Help boost heart services - with just �1

HAVE a heart and help fight for Ipswich Hospital.Today The Evening Star launches a vital 'blockbusting' campaign to raise thousands of pounds to bolster the hospital's quest to offer the best level of heart care possible.

HAVE a heart and help fight for Ipswich Hospital.

Today The Evening Star launches a vital 'blockbusting' campaign to raise thousands of pounds to bolster the hospital's quest to offer the best level of heart care possible.

For just �1 each from every person in Ipswich Hospital's catchement area - �350,000 could be raised - enough to pay the yearly salary of more than three consultant cardiologists, which the hospital desperately needs.

The much-loved hospital needs a specialist catheter laboratory (cath lab), high-tech equipment and extra staff so it can begin to treat more complex heart problems on the site, rather than send patients outside the county for treatment.

The efforts of the Star and the public of Suffolk have already resulted in vital changes to controversial plans to set up high-tech centres only in Norfolk, Cambridgeshire and Essex, where all emergency heart attack patients will be treated.

Because of our campaigning there is a glimmer of hope that Ipswich will be able to set up a primary angioplasty centre and provide life-saving emergency care for heart attack victims at Heath Road.

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So now the Star is going one step further and asking everyone who could one day need the vital treatment to dig deep into their pockets and raise cash for the hospital's cardiac department.

Star editor, Nigel Pickover, said: “This campaign is absolutely vital.

“The whole of Suffolk has been galvanised by the issue of heart attack care.

“People want and deserve the best treatment close to home, so we must fight as hard as possible to set up a specialist centre in Ipswich, including raising funds to make a huge difference.”

Andrew Reed, the chief executive of the hospital, said: “We are absolutely thrilled about the campaign.

“This demonstrates the strong relationship between the hospital and The Evening Star.

“Any money helps, particularly in relation to equipment.”

Mr Reed said the hospital was “cautiously optimistic” about the possibility of setting up a cath lab.

He said work had already begun on planning the set up of the lab and added it could be built within a year if health bodies back the project.

Originally the lab would only treat non-urgent patients, but it could eventually form the basis of creating a primary angioplasty centre, like those set up at the Norfolk and Norwich Hospital, Papworth in Cambridgeshire, and Basildon in Essex.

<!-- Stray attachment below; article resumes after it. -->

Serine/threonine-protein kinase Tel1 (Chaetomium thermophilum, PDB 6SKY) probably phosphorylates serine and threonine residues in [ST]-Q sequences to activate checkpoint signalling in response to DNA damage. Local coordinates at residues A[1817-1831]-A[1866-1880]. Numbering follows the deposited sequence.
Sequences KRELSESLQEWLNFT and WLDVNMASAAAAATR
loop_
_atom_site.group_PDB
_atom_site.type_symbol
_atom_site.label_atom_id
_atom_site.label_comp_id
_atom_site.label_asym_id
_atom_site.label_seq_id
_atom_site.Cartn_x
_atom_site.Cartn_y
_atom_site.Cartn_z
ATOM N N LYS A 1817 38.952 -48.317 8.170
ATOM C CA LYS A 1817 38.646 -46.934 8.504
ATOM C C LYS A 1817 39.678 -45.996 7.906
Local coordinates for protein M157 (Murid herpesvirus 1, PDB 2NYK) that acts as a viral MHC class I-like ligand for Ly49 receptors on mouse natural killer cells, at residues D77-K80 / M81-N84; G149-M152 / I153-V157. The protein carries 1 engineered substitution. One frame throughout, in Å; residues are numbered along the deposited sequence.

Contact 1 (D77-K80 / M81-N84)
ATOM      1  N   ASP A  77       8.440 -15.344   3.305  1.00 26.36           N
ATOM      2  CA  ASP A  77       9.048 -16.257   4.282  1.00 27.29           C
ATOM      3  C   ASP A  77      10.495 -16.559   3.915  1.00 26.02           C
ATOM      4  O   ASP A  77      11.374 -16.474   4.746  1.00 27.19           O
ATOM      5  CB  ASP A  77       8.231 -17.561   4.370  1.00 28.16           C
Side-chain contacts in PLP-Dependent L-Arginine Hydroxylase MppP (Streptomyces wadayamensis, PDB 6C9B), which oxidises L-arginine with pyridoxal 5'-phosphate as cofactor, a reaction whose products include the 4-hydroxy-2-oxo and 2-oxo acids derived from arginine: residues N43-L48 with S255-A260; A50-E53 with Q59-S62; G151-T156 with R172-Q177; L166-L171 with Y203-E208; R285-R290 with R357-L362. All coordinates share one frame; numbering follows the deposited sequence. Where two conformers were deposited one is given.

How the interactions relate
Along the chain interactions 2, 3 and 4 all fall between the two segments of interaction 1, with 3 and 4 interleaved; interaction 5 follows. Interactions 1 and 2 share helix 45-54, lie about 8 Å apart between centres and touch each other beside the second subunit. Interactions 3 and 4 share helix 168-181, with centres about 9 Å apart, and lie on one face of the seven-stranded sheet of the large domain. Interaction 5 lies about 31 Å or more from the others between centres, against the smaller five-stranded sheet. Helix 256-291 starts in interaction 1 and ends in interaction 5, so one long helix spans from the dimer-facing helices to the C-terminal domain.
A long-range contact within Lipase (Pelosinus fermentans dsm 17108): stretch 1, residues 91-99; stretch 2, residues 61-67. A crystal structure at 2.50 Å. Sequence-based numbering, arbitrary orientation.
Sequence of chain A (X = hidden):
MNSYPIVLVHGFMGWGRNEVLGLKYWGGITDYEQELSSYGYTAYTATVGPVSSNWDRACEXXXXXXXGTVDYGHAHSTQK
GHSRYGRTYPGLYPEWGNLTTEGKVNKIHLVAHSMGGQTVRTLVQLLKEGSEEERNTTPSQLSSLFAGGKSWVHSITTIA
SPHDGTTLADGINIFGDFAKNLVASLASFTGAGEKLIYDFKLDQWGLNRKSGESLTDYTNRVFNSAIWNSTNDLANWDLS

It is hoped the plan would start to redress the health inequality which means patients in Ipswich will be more likely to die following a heart attack than those in Norwich, simply because they live further away from centres.

To support the campaign send cheques made payable to Ipswich Hospital NHS Trust to Have a Heart, Evening Star, 30 Lower Brook Street, Ipswich IP4 1AN, or donate money in person at the Star's Ipswich offices.

If you want to start fundraising to help us raise as much money as possible for the hospital, let us know about your event by calling The Evening Star news desk on 01473 324788 or email

How are you backing the campaign? Write to Your Letters, Evening Star, 30 Lower Brook Street, Ipswich IP4 1AN or e-mail


THE Evening Star first revealed controversial plans to treat emergency heart attack patients outside of Suffolk in May - less than one month before they were due to come into force.

Health bosses had kept the proposals quiet, despite the fact that many patients self-present to hospital and would need to know where to travel for help.

The decision originally meant that urgent patients would no longer be given clot-busting drugs by paramedics and taken to Ipswich Hospital, but instead dash to centres outside the county, without the possibility of receiving the drugs.

Health bosses decided to set up the primary angioplasty centres at the Norfolk and Norwich Hospital, Papworth Hospital in Cambridgeshire, and Basildon Hospital in Essex, but not in Suffolk.

They said Ipswich Hospital, which has struggled to recruit consultant cardiologists, did not have the technology or staff to carry out the procedure itself.

But patients, the public, politicians and charities were all horrified by the move which would have seen patients' chances of survival decreasing with every minute.

The outcry led to a review being called for just days before the change had been due to come into place.

Following the study heart tsar Professor Roger Boyle agreed more work needed to be carried out, and that the option of providing the service in Ipswich should be explored.

Because of his review from September 1 patients in east Suffolk will be given clot-busting drugs and taken to one of the three centres as part of a three-month trial. Prof Boyle will then report back again with a final suggestion.

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